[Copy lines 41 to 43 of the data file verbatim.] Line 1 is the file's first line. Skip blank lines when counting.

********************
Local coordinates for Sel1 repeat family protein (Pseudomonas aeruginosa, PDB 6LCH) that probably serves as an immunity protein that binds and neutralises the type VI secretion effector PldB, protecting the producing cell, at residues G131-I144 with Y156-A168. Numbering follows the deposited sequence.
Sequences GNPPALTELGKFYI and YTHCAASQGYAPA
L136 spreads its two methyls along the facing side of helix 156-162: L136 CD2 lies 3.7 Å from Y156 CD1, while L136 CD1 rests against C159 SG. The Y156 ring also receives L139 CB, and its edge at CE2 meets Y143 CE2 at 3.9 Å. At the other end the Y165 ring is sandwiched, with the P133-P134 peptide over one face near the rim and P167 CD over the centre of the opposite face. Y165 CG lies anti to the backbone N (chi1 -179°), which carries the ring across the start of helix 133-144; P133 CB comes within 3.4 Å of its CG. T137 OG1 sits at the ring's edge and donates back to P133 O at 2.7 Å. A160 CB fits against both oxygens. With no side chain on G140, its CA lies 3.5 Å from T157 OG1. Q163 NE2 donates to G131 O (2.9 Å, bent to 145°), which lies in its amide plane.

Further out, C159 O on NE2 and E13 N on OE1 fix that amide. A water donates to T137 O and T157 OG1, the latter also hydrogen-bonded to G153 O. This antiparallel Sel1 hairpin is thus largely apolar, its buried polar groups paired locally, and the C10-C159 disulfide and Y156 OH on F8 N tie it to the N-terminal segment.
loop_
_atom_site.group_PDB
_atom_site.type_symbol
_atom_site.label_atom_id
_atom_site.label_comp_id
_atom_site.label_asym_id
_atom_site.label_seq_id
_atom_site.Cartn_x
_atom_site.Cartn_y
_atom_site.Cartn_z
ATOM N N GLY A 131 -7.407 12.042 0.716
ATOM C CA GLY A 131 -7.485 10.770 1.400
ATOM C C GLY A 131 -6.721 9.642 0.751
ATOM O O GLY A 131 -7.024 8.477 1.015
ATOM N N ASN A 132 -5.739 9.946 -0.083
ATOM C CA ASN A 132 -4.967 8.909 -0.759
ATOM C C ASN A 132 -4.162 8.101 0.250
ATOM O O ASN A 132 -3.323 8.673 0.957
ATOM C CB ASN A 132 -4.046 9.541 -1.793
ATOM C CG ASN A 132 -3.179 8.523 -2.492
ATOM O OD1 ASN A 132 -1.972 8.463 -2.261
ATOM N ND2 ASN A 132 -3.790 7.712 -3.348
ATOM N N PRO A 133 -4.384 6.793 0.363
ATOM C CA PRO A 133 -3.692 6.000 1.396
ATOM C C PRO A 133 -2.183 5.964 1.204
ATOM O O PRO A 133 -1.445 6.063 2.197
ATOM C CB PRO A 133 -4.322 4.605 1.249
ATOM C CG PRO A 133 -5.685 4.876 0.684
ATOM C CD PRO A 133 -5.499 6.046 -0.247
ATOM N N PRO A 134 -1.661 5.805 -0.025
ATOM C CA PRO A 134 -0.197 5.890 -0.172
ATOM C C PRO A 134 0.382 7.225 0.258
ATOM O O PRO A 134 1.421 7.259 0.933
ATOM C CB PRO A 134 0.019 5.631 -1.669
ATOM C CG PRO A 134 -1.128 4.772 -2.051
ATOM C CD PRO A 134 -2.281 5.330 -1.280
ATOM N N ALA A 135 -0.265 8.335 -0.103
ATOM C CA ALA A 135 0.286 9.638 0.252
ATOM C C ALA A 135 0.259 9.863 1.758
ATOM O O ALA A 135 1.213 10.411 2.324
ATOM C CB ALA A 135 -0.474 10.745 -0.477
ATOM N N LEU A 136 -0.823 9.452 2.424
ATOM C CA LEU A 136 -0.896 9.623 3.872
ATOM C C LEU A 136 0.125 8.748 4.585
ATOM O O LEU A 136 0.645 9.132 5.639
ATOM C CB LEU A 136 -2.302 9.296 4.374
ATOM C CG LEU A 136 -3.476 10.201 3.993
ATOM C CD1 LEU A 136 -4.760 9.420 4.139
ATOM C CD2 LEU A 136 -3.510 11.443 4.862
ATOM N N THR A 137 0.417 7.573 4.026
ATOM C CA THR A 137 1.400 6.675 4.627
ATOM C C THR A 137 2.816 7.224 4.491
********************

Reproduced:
ATOM N N ALA A 135 -0.265 8.335 -0.103
ATOM C CA ALA A 135 0.286 9.638 0.252
ATOM C C ALA A 135 0.259 9.863 1.758